But there are three other songs that cover the gamut of her feelings on being forced to deal with a broken heart – from middle-fingers-up, feeling crazy, to praying over and over. And we get these tracks right out of the gate via Pray You Catch Me, Hold Up, Don’t Hurt Yourself, and Sorry. As someone who was in a LT relationship at one point (and which ended badly), I can very easily identify with her mourning over wasted love.

However, as the album moves along at a breakneck pace, we get to explore civil rights issues as they exist today, for black woman, in Freedom, which is my favourite track by far. AND there is a country track called Daddy Lessons that has more twang than anything I can think of on the local radio station dedicated to those sounds. But there’s also Formation which is also rather political and important to consider in light of the Black Lives Matter movement.

Other songs talk about a relationship on the mend in Sandcastles, Forward, and All Night, though I would agree with others in saying that Sandcastles is the weakest link in the chain.

At first I thought the album name was stupid, but upon reviewing it months later, and especially at the recommendation of some much respected cultural gurus, I can see how she was able to to make lemonade out of pretty substantial jar full of lemonades.




Beyoncé probably says it best herself though when she exclaims “I’mma keep running because a winner don’t quit on themselves.” She figured out a way to stay strong and move on even if her album does have a happy ending. I suspect this has a lot to do with her ability to run with whatever life throws her way, just adding another chapter to the book of B.



I Have Been Over The Rainbow (The Avalanches, Wildflower review)

We’ve witnessed lots of absenteeism in music over the years, but my all-time favourite probably came from Guns ‘n Roses and their lack of interest in seeing Chinese Democracy arrive in a timely manner, at all.

So I skipped out on it, I mean fuck’em right? Well not so, well, not entirely. Chinese Democracy didn’t have the hitmaking power of Appetite for Destruction, nor the sweeping epic of Use Your Illusion I & Use Your Illision II, but it’s a pretty solid album on it’s own. Just thirteen years later.

Well today, we look at an album sixteen years in the making.




The Avalanches – Wildflower
released July 8, 2016
******** 8/10


The Avalanches are an Australian group that started spinning records back when I was still in junior high school. Or to put it another way, way, way back in 1997. They were making plunderphonics back before I even knew that that was a cool way to make music.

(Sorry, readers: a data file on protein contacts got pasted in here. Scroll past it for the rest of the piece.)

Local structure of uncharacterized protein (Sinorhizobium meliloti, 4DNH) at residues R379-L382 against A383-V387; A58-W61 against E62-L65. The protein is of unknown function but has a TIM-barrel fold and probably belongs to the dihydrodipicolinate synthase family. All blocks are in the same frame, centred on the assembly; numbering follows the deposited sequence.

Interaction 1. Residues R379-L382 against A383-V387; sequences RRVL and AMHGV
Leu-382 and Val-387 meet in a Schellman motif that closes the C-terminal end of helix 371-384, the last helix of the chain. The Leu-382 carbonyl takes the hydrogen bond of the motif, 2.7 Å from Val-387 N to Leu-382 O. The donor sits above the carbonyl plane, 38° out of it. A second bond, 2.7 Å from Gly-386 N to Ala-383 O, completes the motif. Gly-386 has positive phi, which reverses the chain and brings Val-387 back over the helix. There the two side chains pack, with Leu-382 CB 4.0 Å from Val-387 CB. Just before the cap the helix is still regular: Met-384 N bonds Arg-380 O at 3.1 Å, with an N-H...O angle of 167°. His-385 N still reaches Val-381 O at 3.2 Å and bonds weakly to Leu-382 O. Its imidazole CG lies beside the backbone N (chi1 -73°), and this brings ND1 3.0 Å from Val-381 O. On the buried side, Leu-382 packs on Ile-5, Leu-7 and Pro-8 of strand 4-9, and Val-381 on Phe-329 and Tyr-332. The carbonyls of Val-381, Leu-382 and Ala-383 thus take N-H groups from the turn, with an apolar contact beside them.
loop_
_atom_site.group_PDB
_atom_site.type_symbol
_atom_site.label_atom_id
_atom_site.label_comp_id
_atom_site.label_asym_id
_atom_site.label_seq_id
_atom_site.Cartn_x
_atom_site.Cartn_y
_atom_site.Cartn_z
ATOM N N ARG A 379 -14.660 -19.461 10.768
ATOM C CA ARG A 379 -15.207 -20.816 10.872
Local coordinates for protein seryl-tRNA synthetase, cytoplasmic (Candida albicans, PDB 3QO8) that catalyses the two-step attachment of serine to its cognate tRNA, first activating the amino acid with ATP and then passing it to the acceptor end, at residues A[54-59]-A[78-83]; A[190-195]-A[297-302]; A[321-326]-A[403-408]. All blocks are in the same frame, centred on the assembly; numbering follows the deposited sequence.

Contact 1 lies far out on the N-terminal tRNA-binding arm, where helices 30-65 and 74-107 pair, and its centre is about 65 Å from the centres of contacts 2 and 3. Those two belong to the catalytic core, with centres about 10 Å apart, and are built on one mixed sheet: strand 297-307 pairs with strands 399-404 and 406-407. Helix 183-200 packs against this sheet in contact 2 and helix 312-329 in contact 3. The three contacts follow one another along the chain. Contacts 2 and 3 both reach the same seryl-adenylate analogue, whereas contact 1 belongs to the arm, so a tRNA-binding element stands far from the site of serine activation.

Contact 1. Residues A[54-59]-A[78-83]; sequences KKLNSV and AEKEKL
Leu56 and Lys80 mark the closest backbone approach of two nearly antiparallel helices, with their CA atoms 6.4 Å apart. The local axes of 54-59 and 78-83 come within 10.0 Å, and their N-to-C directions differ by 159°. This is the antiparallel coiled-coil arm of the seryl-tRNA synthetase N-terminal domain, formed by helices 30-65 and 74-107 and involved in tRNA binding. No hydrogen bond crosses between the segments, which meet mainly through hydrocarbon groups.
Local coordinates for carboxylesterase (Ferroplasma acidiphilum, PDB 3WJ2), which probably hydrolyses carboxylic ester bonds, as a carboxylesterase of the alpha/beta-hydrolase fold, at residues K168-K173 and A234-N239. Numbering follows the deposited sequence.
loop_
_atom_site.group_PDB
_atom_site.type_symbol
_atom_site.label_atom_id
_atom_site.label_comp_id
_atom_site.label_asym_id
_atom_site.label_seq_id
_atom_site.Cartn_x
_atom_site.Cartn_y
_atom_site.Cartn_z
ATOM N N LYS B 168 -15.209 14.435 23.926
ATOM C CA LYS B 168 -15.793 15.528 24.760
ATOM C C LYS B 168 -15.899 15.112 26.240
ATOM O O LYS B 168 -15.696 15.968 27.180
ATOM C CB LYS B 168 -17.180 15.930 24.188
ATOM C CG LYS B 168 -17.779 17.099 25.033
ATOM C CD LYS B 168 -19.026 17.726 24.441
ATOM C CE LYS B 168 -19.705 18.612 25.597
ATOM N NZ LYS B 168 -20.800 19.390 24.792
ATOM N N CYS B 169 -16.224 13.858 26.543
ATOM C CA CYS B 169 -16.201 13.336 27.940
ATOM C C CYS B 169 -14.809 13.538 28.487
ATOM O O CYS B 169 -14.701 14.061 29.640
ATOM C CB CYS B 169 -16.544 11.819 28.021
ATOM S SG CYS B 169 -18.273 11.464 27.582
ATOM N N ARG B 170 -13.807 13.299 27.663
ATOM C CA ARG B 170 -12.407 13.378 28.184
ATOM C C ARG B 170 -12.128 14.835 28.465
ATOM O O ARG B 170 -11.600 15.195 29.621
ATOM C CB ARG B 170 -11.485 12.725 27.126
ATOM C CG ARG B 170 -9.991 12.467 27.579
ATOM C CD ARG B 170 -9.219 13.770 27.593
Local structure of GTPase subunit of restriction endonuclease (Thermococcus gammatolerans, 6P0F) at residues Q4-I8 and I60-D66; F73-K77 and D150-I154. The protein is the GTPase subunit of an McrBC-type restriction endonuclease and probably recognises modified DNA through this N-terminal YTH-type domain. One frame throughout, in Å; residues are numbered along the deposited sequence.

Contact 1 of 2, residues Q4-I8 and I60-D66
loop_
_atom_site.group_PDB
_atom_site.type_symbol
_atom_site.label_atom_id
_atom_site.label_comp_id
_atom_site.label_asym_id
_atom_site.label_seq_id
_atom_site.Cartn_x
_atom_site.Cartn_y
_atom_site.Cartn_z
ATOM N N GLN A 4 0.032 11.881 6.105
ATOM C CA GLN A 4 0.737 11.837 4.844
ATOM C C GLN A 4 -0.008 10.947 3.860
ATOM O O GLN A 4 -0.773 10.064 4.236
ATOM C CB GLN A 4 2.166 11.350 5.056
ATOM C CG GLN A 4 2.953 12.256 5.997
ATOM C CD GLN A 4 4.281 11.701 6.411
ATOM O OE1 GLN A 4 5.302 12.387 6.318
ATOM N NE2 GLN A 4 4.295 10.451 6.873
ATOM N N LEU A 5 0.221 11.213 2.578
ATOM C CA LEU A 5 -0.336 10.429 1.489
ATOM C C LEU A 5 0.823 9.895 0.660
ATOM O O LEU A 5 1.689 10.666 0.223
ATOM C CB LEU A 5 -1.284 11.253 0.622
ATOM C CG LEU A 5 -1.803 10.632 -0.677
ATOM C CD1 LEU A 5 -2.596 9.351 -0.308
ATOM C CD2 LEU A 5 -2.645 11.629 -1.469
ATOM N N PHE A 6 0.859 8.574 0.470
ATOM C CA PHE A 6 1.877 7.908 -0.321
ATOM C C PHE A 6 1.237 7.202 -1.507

I don’t want to dwell too much on what plunderphonics is, but if you are familiar with pretty much any other existing audio recording ever, than you’ll understand that combining existing samples and/or altering them allows for a track to enter into the mix. Pun intended.

The Avalanches current lineup consists of Robbi Chater, Tony Di Blasi, and James Dela Cruz, but they’ve gone through a huge rotation with five other band members coming and going. Incidentally this has something to do with the fact that the group released their debut album Since I Left You in 2000, but haven’t put any studio albums out since that first one.

The reason for this is because of many personal issues the band faced, between Chater being ill for three years, and issues of too many songs to choose from, the band was faced with the problem of genius and perfectionism. And so here we are sixteen years later. But you know what, Wildflower is still a delight to listen to. It reminds me of The Go! Team, Beastie Boys, Gorillaz, Jackson 5, and Canadian favourite Caribou all mashed together into one giant happy, fuzzy, sleepover with rainbow pillows and unicorn blankets.

Remember when I mentioned a while back that jazz music has been making a resurgence via successful acts like Leon Bridges and Kendrick Lamar? Well, The Avalanches are hopping on this bandwagon of rather raw music and the results are coming up nicely. It never feels like a strong narrative, but it doesn’t produce nostalgia.

For instance, those tweeting birds on Zap! takes me right back to the soundtrack of that Sleeping Beauty movie from the 1950s.

I would be remiss to break down this review into particular tracks and emotions, because I think that you’ll get more out of it just diving right in and considering the source material. Seriously.